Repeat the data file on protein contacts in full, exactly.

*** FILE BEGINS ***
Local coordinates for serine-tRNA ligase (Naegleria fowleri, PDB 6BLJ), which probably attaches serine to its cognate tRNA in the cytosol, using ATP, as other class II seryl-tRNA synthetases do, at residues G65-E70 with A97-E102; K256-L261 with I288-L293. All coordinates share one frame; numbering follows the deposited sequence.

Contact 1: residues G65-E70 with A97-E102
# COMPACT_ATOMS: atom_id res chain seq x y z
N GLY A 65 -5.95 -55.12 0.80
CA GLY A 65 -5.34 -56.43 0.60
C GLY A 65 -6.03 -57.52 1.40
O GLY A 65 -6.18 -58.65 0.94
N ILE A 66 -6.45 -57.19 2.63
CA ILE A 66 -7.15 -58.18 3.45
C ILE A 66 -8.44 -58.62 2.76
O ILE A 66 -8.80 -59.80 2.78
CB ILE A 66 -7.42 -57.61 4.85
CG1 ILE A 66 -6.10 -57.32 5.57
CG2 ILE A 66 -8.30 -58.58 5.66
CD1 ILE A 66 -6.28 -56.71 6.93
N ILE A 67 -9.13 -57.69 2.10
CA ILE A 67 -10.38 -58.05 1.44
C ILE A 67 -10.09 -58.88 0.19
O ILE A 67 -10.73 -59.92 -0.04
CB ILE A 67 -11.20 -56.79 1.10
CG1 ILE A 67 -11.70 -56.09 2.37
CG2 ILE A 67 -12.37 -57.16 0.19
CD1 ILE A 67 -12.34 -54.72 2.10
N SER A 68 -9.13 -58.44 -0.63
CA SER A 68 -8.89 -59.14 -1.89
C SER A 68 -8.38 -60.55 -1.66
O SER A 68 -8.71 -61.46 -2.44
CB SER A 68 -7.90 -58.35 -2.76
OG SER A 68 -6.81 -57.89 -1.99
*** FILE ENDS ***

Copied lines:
Local coordinates for serine-tRNA ligase (Naegleria fowleri, PDB 6BLJ), which probably attaches serine to its cognate tRNA in the cytosol, using ATP, as other class II seryl-tRNA synthetases do, at residues G65-E70 with A97-E102; K256-L261 with I288-L293. All coordinates share one frame; numbering follows the deposited sequence.

Contact 1: residues G65-E70 with A97-E102
# COMPACT_ATOMS: atom_id res chain seq x y z
N GLY A 65 -5.95 -55.12 0.80
CA GLY A 65 -5.34 -56.43 0.60
C GLY A 65 -6.03 -57.52 1.40
O GLY A 65 -6.18 -58.65 0.94
N ILE A 66 -6.45 -57.19 2.63
CA ILE A 66 -7.15 -58.18 3.45
C ILE A 66 -8.44 -58.62 2.76
O ILE A 66 -8.80 -59.80 2.78
CB ILE A 66 -7.42 -57.61 4.85
CG1 ILE A 66 -6.10 -57.32 5.57
CG2 ILE A 66 -8.30 -58.58 5.66
CD1 ILE A 66 -6.28 -56.71 6.93
N ILE A 67 -9.13 -57.69 2.10
CA ILE A 67 -10.38 -58.05 1.44
C ILE A 67 -10.09 -58.88 0.19
O ILE A 67 -10.73 -59.92 -0.04
CB ILE A 67 -11.20 -56.79 1.10
CG1 ILE A 67 -11.70 -56.09 2.37
CG2 ILE A 67 -12.37 -57.16 0.19
CD1 ILE A 67 -12.34 -54.72 2.10
N SER A 68 -9.13 -58.44 -0.63
CA SER A 68 -8.89 -59.14 -1.89
C SER A 68 -8.38 -60.55 -1.66
O SER A 68 -8.71 -61.46 -2.44
CB SER A 68 -7.90 -58.35 -2.76
OG SER A 68 -6.81 -57.89 -1.99